equipment in the gym than a kettlebell. There are over a dozen exercises that
can be done with a kettlebell but today I want to highlight one of my all-time
favorite exercises; The Kettlebell Swing.
can be an amazing exercise to incorporate into your program. Whether you are
looking to develop lower body explosive power, or just looking to tone up those
glutes for the summer, the kettlebell swing is sure not to disappoint.
It’s a Hinge NOT a Squat!
is a hinge movement pattern, not a squat. A hinge is essentially maximal hip
bend with minimal knee bend (think deadlift). As the hips come back in your
hinge, the torso will begin to come down as well. On the other hand, a squat is
maximal hip and knee bend simultaneously. During a squat, the torso will remain
mostly vertical. This is a common error that I see most often with the
Hip Hinge Squat
Set Up and Execution
fairly simple. Begin with kettlebell on the ground in front of you. It should
be about arm’s length away. To begin, hip hinge back and place your hand firmly
wrapped around the handle of the kettlebell. At this point, you can shift your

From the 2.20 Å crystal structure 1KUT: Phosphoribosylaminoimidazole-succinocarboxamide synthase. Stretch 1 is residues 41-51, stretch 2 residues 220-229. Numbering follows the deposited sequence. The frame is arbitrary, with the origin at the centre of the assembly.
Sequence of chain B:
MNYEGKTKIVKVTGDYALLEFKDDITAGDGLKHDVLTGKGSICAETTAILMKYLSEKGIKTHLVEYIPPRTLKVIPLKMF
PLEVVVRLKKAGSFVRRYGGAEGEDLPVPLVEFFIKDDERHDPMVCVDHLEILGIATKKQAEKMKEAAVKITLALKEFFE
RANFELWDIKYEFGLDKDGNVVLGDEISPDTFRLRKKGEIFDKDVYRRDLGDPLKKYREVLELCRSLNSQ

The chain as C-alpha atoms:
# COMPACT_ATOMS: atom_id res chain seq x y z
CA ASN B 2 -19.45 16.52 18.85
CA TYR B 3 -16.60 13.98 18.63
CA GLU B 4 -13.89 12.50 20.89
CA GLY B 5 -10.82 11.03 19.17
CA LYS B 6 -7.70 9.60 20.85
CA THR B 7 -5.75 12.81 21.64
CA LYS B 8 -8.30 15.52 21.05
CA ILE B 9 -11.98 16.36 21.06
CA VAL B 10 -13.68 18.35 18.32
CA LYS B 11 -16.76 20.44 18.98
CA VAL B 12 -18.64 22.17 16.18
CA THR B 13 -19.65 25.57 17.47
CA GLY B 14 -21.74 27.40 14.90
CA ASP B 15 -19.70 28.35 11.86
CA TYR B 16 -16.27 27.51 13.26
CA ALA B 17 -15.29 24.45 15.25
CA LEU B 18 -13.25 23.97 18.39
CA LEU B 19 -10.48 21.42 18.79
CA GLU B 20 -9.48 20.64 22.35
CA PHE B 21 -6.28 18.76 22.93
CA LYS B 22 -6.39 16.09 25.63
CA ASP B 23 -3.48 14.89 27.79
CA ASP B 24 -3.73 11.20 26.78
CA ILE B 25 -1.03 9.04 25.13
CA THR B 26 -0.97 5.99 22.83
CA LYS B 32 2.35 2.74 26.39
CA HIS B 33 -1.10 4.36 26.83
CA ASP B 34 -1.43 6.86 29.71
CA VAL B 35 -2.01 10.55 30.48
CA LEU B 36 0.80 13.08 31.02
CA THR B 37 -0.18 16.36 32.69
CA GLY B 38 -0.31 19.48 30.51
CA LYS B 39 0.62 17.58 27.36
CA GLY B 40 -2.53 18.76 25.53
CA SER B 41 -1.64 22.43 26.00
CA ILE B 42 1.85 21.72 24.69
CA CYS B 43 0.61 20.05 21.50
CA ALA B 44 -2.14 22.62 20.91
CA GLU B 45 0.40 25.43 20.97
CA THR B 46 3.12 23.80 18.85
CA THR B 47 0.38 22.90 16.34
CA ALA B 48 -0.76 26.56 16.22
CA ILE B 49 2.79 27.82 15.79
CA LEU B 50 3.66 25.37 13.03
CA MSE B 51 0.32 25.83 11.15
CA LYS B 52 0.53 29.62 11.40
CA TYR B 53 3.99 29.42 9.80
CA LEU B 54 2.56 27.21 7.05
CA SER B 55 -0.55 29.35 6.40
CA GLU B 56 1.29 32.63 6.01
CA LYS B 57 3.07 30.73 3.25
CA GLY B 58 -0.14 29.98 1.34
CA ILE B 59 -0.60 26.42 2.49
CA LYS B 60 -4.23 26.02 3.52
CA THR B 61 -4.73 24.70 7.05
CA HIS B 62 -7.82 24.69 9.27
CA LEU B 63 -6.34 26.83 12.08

weight back a bit and the bell should tilt on its side slightly.
you will ‘hike’ the kettlebell back towards your glutes.
proceed by driving the bell forward using your hips, glutes and hamstrings. As the bell reaches shoulder height, engage
your lats, pecs, shoulders and core to decelerate the bell.
- Sometimes the arms will start to do all
the work in the movement if the weight is too light. If you feel like you are
not engaging your posterior chain during the movement, try using a heavier kettlebell.
I find this sometimes will clear up that problem.
- Breathe! Breathing during the swing is
very important. You should be exhaling forcefully as you drive the weight
forward and inhaling at the top of the movement just as the bell begins to make
its downward phase. Proper breathing during the swing will help brace the core
and prevent injury.
- Be Patient! A lot of times I notice
there to be a disconnect between the upper and lower body during the swing. The
most common error I see is, during the downward phase, the client will break
their hips back into a hinge before the kettlebell has reached the hips.
Breaking the hips back early can cause the kettlebell to travel below the knee
and in turn create excessive tension in the lower back.